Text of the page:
And per Hurricane Katrina, most of New Orleans is(was) populated by black people. Why is anyone surprised to see that most of the refugees were black??? Many black people DROVE or FLEW away too.

Its not as if 15,000 died in the storm, the way 15,000 people in France died from a Heat wave. Temperatures which are "NORMAL" in much of the area between the two tropics.

Posted by: Mexican-American | November 9, 2005 04:23 PM

Whatever the other merits of this article are, I hope you realize that Denmark and the Netherlands are not the same country.

The Netherlands is where the Dutch live and Denmark is where the Danish live. I really have no idea otherwise how to interpret a Radio Netherlands report in Denmark on the differences between France and the Dutch people.

As a Danish American, the son of a Dane and an American, I have to say that I am reminded always when I am in Europe that I am only 1/2 Danish. This in spite of the fact that I am a fluent Danish speaker, blond and well over 6-feet tall.

The Danish minority that lives across the German border still retain their language and culture and see a clear distinction between themselves and their ethnic German neighbors. This phenomenon is repeated throughout Europe.

I cannot make an excuse for it. As an American I do not like it. But these distinctions, readily made between peoples an American would be hard pressed to differentiate, are apparent and meaningful to the many Europeans I have met over my life. Becasue of this, I am hard pressed to believe that there ever will be a sucessful integration of the immigrant Middle Eastern and African populations which have such a large cultural and social gap to cross.

Posted by: erik | November 9, 2005 07:32 PM

It's worth quoting Freedland at length: "The US has a model of integration which is the reverse of France's: it positively encourages new migrants to hold on to their first culture, happy to let them hyphenate as Italian-Americans or Irish-Americans.

Freedland obviously chugs the Kool-Aid without any regard to its source and side-effects.

He should try asking the immigrants living in Texas, (i.e. the place where people think Jesus spoke English) if they are encouraged to hold on to their first culture.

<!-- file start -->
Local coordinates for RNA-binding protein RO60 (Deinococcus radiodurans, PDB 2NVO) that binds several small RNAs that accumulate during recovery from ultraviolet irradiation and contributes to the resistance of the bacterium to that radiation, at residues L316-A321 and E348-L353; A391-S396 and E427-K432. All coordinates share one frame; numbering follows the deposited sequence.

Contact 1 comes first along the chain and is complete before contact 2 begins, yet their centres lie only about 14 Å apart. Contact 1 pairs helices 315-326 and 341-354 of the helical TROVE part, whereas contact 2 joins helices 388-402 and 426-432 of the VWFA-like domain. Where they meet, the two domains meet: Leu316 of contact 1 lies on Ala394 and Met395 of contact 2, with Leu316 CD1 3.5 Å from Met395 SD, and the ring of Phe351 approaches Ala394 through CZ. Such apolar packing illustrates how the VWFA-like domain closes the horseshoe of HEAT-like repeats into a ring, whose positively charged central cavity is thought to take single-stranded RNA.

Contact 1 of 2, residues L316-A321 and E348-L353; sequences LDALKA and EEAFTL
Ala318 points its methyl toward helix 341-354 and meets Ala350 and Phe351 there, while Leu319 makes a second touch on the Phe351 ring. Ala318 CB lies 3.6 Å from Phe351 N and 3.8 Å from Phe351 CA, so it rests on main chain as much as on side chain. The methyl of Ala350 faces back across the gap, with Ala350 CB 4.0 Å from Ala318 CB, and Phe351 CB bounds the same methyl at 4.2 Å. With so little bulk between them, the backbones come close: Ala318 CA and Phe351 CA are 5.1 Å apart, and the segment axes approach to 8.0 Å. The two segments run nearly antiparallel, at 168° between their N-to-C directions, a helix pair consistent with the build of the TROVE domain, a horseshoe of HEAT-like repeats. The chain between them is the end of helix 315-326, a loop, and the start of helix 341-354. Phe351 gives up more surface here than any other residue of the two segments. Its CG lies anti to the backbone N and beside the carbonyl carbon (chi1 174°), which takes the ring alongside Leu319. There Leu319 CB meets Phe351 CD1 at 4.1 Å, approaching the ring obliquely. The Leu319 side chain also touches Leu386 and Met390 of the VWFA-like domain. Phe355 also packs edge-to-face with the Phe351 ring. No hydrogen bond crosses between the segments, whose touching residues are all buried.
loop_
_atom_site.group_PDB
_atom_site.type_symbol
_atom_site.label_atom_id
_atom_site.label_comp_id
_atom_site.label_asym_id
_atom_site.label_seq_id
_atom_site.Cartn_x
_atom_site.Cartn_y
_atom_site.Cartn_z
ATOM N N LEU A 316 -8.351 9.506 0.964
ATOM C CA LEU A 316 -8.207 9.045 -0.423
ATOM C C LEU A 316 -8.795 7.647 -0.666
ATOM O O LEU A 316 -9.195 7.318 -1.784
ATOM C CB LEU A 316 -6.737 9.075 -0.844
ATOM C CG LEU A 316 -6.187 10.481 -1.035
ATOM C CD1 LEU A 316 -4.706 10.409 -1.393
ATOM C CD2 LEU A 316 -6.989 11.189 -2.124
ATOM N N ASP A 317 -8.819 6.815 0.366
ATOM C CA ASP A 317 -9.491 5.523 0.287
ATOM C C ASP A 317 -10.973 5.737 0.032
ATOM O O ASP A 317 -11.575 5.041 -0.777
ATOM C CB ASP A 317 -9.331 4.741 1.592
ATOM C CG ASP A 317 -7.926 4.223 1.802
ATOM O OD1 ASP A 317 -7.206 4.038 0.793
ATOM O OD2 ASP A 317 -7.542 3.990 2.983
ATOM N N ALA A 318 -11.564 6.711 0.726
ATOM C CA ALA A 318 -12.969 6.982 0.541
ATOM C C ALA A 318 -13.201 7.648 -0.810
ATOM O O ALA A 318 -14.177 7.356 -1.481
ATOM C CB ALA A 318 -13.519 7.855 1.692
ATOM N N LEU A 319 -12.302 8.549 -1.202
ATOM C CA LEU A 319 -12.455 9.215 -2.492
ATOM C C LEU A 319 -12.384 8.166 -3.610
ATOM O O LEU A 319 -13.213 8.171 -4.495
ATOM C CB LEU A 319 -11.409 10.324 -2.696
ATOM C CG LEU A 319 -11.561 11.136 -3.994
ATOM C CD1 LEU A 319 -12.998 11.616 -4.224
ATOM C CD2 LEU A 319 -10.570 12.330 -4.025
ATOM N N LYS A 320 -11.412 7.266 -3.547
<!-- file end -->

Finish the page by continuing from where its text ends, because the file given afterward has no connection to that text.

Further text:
Posted by: | November 9, 2005 08:28 PM

I've always thought it odd that America has this official seperation of Church and State (which is a great idea) and yet religion plays such a strong role in politics and making laws. In Britain the head of the state religion is also the head of state (though she has no real power). Religion has less effect though because it isn't so important to such a percentage of the population.

On racial integration no country has got it totally 'right'. I think both Britain and America are ahead of the game compared to France, though a lot of work remains in both countries. Racism exists in all countries, and not always involving white people. A recent riot in Britain happened between the black and asian communities. Where France has gone wrong is it does not have the level of representation of minorities and it has allowed these huge sinkholes to develop. These people are French, most of the rioters were probably born in France. Now they need to be convinced to feel french. They need the hope that they can escape those estates and have a future.

Posted by: David Patrick, UK | November 10, 2005 04:59 AM

Peter -- your agenda sounds just like Hilter's. Now, should only the blonde and blue eyed European, the Aryan race, be allowed to reproduce?
Gary -- Please watch TNT's "Into the West" and read Howard Zinn's "The People's History of the US". The centuries of terrorism against the Indigenous Native and African Americans have taken a toll, and will require them a long time to fully recover.
No one should bear the sins of another (in this case, the colonial master) but we should be patriotic to the truth and to the human race.

Posted by: jt | November 11, 2005 02:34 PM